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Regulate yourself, a top U.S. official tells crypto companies

Rick Newman
Senior Columnist

A top U.S. financial regulator encouraged the digital currency industry to formally begin regulating itself, at the Yahoo Finance All-Markets Summit on Feb. 7 in New York City.

Brian Quintenz, a commissioner with the Commodity Futures Trading Commission, said that while the government tries to figure out what to do about bitcoin and hundreds of other cryptocurrencies, the crypto industry should form a so-called self-regulatory organization, or SRO, similar to those that exist in other parts of the financial system.

“I would like to use this opportunity right now to call on the investment community and the advocacy community around digital currencies to create some type of self-regulatory organization that can develop standards around cyber policies, data retention, record keeping, financial records obligations, insider trading, ethics, codes of conduct,” Quintenz said during an interview at the Yahoo Finance event. “Self-regulation has a strong history in our markets.”

Regulation is a fraught topic in the cryptocurrency world. Some purists feel the main virtue of cryptocurrencies is the ability to evade government regulation and the myriad rules that govern most financial markets. But others feel regulation is inevitable, and say it’s in the industry’s interest to be proactive and accept—or even promote—sensible regulation.

At a Senate hearing on Feb. 6, the heads of the CFTC and the Securities and Exchange Commission expressed both enthusiasm and alarm at the rapid, turbulent rise of cryptocurrencies. The regulators pointed out that there are no government backstops for crypto exchanges such as Coinbase and Kraken that handle billions of dollars in consumer funds, the way there’s FDIC insurance for bank deposits. But they also said new forms of currency represent worthwhile financial innovation, suggesting they ought to be regulated deftly.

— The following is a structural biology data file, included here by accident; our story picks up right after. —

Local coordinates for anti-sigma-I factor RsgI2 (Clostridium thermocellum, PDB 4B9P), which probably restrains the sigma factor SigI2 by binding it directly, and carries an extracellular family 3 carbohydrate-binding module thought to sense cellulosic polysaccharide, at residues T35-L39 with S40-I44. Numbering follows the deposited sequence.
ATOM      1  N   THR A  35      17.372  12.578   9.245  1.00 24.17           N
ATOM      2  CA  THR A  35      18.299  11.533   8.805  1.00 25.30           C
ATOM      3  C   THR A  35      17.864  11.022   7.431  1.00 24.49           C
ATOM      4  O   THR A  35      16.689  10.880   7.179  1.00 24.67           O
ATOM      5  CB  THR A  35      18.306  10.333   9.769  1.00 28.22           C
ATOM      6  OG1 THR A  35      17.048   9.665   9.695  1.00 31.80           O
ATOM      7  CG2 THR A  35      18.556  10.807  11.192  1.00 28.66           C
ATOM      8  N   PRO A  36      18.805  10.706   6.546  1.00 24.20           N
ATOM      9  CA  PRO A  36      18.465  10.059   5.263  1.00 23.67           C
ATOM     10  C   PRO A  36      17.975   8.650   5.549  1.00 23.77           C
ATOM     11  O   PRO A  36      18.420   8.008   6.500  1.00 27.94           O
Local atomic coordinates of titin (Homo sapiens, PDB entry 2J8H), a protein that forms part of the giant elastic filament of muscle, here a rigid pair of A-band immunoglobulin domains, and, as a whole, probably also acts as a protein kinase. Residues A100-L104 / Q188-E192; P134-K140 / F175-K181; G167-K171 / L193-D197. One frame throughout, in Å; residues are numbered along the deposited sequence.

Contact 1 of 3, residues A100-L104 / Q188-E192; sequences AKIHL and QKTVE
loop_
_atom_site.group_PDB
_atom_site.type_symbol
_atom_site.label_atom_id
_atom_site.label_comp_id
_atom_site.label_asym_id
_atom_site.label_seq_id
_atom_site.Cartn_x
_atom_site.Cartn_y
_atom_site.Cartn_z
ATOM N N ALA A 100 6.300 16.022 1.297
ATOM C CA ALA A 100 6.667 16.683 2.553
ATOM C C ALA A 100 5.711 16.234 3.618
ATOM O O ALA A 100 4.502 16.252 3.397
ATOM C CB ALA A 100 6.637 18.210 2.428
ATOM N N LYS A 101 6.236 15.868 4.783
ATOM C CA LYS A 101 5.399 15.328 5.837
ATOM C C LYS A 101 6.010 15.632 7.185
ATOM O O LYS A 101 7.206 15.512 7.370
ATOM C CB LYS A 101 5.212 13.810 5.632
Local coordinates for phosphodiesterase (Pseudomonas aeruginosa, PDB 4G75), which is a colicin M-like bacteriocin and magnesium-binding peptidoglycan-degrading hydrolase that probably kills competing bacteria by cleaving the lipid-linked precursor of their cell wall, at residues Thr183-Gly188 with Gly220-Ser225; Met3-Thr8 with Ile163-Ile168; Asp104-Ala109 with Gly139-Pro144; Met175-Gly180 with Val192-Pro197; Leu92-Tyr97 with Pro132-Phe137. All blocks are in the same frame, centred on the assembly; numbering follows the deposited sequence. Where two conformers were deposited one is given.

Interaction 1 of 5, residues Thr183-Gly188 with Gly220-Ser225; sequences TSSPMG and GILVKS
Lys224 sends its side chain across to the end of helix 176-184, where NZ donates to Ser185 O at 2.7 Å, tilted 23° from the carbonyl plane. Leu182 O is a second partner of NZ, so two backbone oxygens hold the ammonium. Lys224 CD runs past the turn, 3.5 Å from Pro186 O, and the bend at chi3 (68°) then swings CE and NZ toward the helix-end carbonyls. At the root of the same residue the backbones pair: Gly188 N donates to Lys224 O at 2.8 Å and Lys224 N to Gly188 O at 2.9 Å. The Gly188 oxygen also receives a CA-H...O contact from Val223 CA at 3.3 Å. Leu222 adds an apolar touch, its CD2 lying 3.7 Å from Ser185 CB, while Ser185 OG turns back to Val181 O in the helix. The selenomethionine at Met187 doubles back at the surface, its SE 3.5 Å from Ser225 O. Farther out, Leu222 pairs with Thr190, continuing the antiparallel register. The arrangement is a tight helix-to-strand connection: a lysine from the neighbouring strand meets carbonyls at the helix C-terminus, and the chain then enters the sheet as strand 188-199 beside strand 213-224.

Industry analysts say cryptos are so new and different that Congress would have to pass a law stipulating which federal agency should govern them, while outlining how they should be governed—as a tradeable security? A commodity? A currency similar to the U.S. dollar? States have some jurisdiction, too, muddying the picture of who should be in charge.

But it could take years for Congress to act, given the plodding pace of action on Capitol Hill. In the interim, Quintenz said at the Yahoo Finance event, the industry has an opportunity to establish its own regulatory structure and possibly pre-empt a sterner government hand. One risk is that some cataclysmic event–such as the 2013 collapse of the Japanese cryptocurrency exchange, Mt. Gox–could occur while there’s no regulatory structure in place, harming consumers and generating a backlash against the industry.

The best model for a crypto SRO is probably the Financial Industry Regulatory Authority, or FINRA, which oversees more than 4,500 brokerage firms in the United States, setting licensing requirements, enforcing trading rules and settling disputes. SROs aren’t free of government regulation. In essence, the government sort of deputizes such groups to enforce rules that regulators deem to be in the public’s interest, on matters such as consumer protection, ethics enforcement and professional requirements.

SROs aren’t a panacea, however, and some consumer advocates liken them to coyotes guarding the henhouse. In the lead-up to the 2008 financial crash, for instance, FINRA and other financial-industry groups clearly failed to stop the fraud and excess that eventually threatened the entire financial system. Congress, as a result, passed strict new rules in subsequent years—exactly the kind of muscular intervention the crypto industry hopes to avoid.